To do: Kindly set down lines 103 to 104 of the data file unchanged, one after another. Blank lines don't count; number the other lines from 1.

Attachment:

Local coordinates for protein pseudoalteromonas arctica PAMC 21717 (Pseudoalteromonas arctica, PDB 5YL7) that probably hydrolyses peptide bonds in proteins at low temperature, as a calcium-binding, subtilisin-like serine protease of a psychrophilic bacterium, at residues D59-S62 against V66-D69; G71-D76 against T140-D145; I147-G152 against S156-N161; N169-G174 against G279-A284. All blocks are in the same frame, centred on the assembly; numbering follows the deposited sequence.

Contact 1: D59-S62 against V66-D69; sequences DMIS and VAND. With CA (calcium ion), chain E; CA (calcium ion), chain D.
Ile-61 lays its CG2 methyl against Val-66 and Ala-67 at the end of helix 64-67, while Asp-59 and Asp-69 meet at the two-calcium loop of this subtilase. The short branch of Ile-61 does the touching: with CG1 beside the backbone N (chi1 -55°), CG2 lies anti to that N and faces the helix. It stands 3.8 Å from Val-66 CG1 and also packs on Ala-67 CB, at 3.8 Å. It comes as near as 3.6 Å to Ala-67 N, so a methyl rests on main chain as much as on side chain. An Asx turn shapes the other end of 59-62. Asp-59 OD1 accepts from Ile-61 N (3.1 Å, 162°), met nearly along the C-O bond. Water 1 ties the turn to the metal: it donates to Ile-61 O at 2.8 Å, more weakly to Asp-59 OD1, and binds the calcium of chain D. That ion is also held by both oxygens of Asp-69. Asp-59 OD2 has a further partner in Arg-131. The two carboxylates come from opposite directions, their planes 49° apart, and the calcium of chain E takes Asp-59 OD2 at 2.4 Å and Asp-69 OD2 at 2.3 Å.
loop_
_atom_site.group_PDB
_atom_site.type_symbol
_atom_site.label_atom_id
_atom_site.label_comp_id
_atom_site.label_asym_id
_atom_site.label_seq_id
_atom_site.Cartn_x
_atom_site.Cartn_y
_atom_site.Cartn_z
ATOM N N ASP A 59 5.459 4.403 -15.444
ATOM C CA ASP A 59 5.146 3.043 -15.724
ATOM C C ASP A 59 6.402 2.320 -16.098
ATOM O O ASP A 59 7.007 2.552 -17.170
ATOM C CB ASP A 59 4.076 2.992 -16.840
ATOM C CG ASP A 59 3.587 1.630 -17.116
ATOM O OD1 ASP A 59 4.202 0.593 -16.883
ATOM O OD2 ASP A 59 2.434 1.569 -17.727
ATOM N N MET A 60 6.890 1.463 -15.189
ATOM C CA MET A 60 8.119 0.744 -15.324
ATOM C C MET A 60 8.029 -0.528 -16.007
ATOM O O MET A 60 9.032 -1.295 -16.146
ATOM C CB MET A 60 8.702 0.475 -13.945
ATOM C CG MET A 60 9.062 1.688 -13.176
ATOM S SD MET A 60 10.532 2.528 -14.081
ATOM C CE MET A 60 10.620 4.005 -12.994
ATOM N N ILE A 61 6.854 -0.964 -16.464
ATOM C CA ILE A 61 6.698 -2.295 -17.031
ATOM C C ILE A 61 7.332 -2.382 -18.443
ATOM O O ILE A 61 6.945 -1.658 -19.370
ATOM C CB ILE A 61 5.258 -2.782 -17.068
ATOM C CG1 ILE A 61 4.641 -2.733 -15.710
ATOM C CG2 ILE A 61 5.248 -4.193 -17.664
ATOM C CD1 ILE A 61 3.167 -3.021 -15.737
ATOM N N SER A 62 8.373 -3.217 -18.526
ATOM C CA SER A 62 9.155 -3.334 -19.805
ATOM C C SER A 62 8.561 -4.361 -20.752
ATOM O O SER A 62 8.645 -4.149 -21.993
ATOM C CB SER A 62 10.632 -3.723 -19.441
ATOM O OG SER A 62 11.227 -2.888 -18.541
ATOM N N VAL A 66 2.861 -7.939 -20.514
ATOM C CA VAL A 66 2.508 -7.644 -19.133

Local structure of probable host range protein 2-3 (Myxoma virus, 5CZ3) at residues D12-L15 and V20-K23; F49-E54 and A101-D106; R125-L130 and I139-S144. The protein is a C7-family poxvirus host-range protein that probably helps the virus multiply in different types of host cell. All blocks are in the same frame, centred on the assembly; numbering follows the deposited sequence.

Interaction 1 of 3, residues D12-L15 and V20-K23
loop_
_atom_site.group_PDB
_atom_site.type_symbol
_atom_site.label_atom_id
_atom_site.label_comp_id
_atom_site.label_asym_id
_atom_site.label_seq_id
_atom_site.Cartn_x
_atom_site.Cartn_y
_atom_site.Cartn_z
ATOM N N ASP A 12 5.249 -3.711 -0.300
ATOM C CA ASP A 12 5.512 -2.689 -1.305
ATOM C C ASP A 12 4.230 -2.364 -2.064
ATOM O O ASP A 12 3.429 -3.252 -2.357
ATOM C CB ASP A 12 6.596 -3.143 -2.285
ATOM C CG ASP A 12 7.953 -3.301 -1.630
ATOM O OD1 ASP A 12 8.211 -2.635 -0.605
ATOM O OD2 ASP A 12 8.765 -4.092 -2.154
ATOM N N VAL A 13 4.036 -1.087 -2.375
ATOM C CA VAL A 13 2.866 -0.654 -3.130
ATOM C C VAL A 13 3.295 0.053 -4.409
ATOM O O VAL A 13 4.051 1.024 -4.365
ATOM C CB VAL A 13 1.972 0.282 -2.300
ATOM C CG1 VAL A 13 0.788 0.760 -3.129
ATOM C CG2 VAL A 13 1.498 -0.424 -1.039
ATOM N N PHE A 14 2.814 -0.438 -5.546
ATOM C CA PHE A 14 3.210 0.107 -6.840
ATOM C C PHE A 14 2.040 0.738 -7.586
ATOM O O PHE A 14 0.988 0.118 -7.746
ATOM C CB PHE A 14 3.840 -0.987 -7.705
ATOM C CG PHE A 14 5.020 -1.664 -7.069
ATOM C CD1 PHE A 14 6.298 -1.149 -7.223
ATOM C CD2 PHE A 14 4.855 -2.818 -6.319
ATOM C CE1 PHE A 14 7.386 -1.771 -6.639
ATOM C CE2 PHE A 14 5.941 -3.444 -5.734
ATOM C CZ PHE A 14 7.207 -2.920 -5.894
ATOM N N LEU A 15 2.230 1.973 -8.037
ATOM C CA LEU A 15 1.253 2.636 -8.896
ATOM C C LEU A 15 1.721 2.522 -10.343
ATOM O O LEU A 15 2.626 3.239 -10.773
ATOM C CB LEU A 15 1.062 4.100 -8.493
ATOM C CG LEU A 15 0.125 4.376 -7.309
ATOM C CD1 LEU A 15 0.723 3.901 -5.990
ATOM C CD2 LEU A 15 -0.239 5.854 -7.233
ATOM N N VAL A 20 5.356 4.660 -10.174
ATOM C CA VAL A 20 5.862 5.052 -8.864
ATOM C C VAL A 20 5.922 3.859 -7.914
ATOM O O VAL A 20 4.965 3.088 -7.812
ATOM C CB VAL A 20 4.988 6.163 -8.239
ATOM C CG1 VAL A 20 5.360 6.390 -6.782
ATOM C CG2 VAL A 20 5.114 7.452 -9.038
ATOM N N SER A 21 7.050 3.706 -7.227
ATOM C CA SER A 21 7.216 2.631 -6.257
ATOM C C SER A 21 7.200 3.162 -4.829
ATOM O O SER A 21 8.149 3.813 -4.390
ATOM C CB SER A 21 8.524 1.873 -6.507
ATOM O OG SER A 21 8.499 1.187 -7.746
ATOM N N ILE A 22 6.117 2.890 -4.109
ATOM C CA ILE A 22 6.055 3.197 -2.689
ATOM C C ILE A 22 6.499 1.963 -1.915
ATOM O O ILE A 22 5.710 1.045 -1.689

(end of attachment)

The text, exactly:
ATOM C CB SER A 21 8.524 1.873 -6.507
ATOM O OG SER A 21 8.499 1.187 -7.746